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Weekly Music Review: Ghost’s Infestissumam (2013)

15 Apr

Ghost-Infestissumam-Artwork

 

Album art is brilliant; serving both as an homage to a classic movie poster (as a MetalSucks reader apparently points out) and a wonderful representation of what they are performing.  Papa Emeritus II (he had to change it because of Pope Benedict becoming Papa Emeritus) rising over the St. Peter’s Square in which a masked infant brings its foot to his lips in straw, like Jesus in his manger bed.  Down to the hagiography of a Saint clad in a halo of sun, this is perfect representation of the band’s aims.

Okay, so Ghost burst onto the scene in 2011.  Opus Eponymous nailed retro styled shock rock to a “T,” even down to the clearly plotted and planned reversal of everything religious.  It was as if Anton La Vey begged this band to write that album, at least thematically.  At the same time, the songs were good and Ghost was hyped. A brilliant mix of theatrics, music, and blasphemy, they are perhaps not metal in the purest sense of sound or gravity; however, they are very much pioneers in this sort of multimedia approach to the modern scene.

For the uninitiated, Ghost is a Swedish band whose shtick is simple.  Take the Catholic Church, turn everything that their structure and organization are about and flip it on its ear, and replace God with Satan in these themes.  The band closely and jealously guards their identities.  Their lead singer, Papa Emeritus II, wears a perversion of the papal garb, cloaked in black and upside down crosses.  His face is painted to mirror a skull.  The backing band consists of the Nameless Ghouls, all of whom wear monastic garb with black masquerade masks.  Lest all this be misinterpreted grossly, realize that this is performance art and that this is a joke for those that can recognize it.

So I’ve waxed for three paragraphs on their style.  The big question after their debut album is simple: can they match the hype with substance?

Infestissumam translates to “Hostile” in English.  Like Opus Eponymous (in which the point of the sermon was to define and name the band), the album comes across very much as a Mass. The first track greets you with Gregorian styled chants as a call to worship or prayer before ringing the church bells and bringing you in to rich, down-tuned retro styled guitar rock.  Its processional is “Per Aspera Ad Inferi” (Passing through Hell) that greets its listener with ringing church bells and a march style beat before devolving in the Carnival-esque “Secular Haze” that seems be the defining measure of the album’s lyric themes.  It is the invocation of the spirit as it were.

“Jigolo Har Megiddo” feels like it pounces in right after this and is the cleric giving his witness to the faithful.  The buzzing guitars evoke Blue Oyster Cult or Black Sabbath and the tone reminds of Queens of the Stone Age or even Prong.  Fuzzy, warm toned, and hard edged, but always straight forward.  “Ghuleh/Zombie Queen” is probably the hardest hitting song off the album without being the heaviest.  It is a long song to a ghoul in which Papa Emeritus II’s cleanly sung, haunting voice rings over gentle tones.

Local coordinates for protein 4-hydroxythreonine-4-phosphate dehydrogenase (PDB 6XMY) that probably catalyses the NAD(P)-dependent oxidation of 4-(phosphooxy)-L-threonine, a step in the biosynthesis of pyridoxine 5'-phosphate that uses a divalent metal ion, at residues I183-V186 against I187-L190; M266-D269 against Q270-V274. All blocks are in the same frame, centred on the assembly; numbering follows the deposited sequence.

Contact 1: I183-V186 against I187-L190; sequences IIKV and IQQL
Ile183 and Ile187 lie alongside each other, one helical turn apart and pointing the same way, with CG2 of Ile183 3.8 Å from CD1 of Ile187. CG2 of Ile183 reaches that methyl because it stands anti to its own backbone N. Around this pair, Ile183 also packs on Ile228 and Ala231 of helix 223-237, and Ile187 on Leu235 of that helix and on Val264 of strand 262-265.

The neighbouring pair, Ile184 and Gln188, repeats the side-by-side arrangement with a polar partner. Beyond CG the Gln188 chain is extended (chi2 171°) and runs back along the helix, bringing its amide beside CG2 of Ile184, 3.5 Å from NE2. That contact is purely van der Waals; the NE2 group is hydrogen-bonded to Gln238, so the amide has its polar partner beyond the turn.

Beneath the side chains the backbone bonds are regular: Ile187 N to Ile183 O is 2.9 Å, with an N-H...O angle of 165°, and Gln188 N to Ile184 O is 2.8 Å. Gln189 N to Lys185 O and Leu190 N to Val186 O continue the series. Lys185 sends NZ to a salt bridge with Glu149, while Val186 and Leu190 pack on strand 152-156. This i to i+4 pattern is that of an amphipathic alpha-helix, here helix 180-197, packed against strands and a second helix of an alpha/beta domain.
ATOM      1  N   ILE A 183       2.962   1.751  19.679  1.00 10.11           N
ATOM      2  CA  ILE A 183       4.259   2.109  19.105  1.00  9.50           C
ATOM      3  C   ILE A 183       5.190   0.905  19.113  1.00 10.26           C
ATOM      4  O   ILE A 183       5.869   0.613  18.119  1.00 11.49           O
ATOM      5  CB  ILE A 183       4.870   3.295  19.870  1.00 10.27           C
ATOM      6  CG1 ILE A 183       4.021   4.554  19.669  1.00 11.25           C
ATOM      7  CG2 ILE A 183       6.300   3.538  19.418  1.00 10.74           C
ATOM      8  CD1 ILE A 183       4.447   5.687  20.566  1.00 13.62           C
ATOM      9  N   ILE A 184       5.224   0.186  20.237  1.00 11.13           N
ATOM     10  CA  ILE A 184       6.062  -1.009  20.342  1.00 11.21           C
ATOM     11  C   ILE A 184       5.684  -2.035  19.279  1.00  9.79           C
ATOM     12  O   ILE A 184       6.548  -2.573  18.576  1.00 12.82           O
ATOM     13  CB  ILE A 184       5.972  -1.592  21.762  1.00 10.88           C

“Year Zero” recalls the Gregorian chants, this time of the Lieutenants of Satan.  It is the expectation of faith as promised by the Spirit where in the lyrics construct a very bleak argument: “Since dawn of time the fate of man is that of lice equal as parasites and moving without eyes” whose summation is made with “since fate of man is equal to the fate of lice, as the new dawn rises you shalt recognize, now behold the Lord of Flies!”  It is bombastic and powerful where the humming guitars are emphasized against the voice and the ringing bells.

Songs one through six are perfect in their composition in the face of the theme.  They rock and rock hard, are straight forward and extreme in lyrical content, and powerful in tone.  “Body and Blood” is a play off the transmutation of Christ in communion and creeps in with muted guitar strings, contrasting the miracles of Christ to the darkness of Satan.  Ultimately, this song is the weakest on the album because it seems to amble and loses the focus of the previous six that constantly snake your attention.  “Idolatrine” rips your attention back and is best described as evil Beach Boys’ style surf rock.  “Depth of Satan’s Eyes” feels little filler content, to be honest.  It’s good classic sounding rock, but I find it on the level of “Body and Blood”.

“Monstrance Clock” is a brilliant finisher in both theme and sound.  I find it to be one of the most experimental songs on the album with a whining and groaning string section contrasting the voice.  Thematically, it is perverting the idea of the eucharistic host coming into the body of the faithful in Catholicism.  The voice is haunting and thoughtful, echoing triumph in others.

Ultimately, you are not looking for subtlety with Ghost.  That is not their vein musically; they intend to make music that could easily (if not for lyrical content) be consumed over the radio.  Yet, they are more extreme than a large number of bands whose music howls and whose voices shriek.  Infestissumam lives up to the hype and more, taking their sound and their performance forward.  It is an amazingly great piece of performance art and genuinely is worth the ride and attention.  It is to be taken seriously as art, and to me is very tongue in cheek.  As always when it comes to anything of this nature, please do not take the views or words of an artist whose expression is to run countercurrent to cultural structure as anything by which to define your life or your codes.  This is fun evil music.  Enjoy it; don’t live it.

 

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Posted by on April 15, 2013 in Accountability, Art, Geek, Goofballery, Inspiration, Music

 

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